European Commission creates new energy post
Baku, Azerbaijan, Sept. 11
By Aygun Badalova - Trend:
Former Slovenian Prime Minister Alenka Bratusek will have overall responsibility for energy policy in the proposed 28-strong European Commission unveiled on September 10, International Oil Daily (IOD) reported.
Bratusek, as a Vice-President for Energy Union, is among seven vice presidents named to head key areas such as the budget, regulation and jobs in a move that European Commission President-elect Jean-Claude Juncker said is "geared to give Europe its new start", IOD said in its article.
Bratusek's area of responsibility, in particular, will include steering and coordinating work in energy area, which will involve bringing together several Commissioners and different parts of the Commission to shape coherent policies and deliver results. Bratusek will steer and coordinate the work of several Commissioners, in particular the Commissioners for Climate Action and Energy; Transport and Space; Internal Market, Industry, Entrepreneurship and SMEs; Environment, Maritime Affairs and Fisheries; Regional Policy; Agriculture and Rural Development; and Research, Science and Innovation.
European Union needs to pool its resources, combine infrastructures and unite its negotiating power vis-à-vis third countries, the mission letter of Jean-Claude Juncker to Alenka Bratušek said.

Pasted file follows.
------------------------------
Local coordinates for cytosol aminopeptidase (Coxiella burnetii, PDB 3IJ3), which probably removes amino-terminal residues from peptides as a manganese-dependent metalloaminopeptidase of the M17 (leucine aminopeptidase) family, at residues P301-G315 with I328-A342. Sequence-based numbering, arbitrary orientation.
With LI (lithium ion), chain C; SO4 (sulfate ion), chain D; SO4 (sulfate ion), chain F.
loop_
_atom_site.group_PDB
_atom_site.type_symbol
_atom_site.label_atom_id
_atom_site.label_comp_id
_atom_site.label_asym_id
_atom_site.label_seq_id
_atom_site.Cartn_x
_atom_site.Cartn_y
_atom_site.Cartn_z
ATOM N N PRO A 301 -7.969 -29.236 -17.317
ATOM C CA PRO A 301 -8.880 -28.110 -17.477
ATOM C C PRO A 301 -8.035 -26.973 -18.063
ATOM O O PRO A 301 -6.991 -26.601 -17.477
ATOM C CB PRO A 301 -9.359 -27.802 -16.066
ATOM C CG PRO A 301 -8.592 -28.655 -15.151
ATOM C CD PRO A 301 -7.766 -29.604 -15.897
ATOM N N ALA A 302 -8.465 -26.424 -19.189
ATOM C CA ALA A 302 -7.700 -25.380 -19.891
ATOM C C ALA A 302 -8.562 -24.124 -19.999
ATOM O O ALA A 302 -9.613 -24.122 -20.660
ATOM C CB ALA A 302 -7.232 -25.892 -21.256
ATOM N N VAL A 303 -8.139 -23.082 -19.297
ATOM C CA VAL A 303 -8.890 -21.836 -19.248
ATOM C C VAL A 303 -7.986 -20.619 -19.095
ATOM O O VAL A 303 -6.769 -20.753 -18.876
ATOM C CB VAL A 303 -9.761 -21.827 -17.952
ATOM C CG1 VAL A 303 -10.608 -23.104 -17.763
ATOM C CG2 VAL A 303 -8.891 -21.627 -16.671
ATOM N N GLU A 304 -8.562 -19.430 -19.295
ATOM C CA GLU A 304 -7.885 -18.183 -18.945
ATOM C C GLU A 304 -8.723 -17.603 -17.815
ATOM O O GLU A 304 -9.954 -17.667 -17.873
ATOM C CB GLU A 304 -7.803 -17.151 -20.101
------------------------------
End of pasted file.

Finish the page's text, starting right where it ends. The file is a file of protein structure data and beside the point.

"We need to diversify our energy sources, and reduce the high energy dependency of several of our Member States. I want to keep our European energy market open to our neighbours", he said.
The candidate for President of the Commission is proposed to the European Parliament by the European Council that decides by qualified majority and taking into account the elections to the European Parliament, the statement on the forming the new Commission on the EC official website said.
The Commission President is then elected by the European Parliament by a majority of its component members (which corresponds to at least 376 out of 751 votes). Following this election, the President-elect selects the 27 other members of the Commission, on the basis of the suggestions made by Member States. The final list of Commissioners-designate has then to be agreed between the President-elect and the Council. The Commission as a whole needs the Parliament's consent.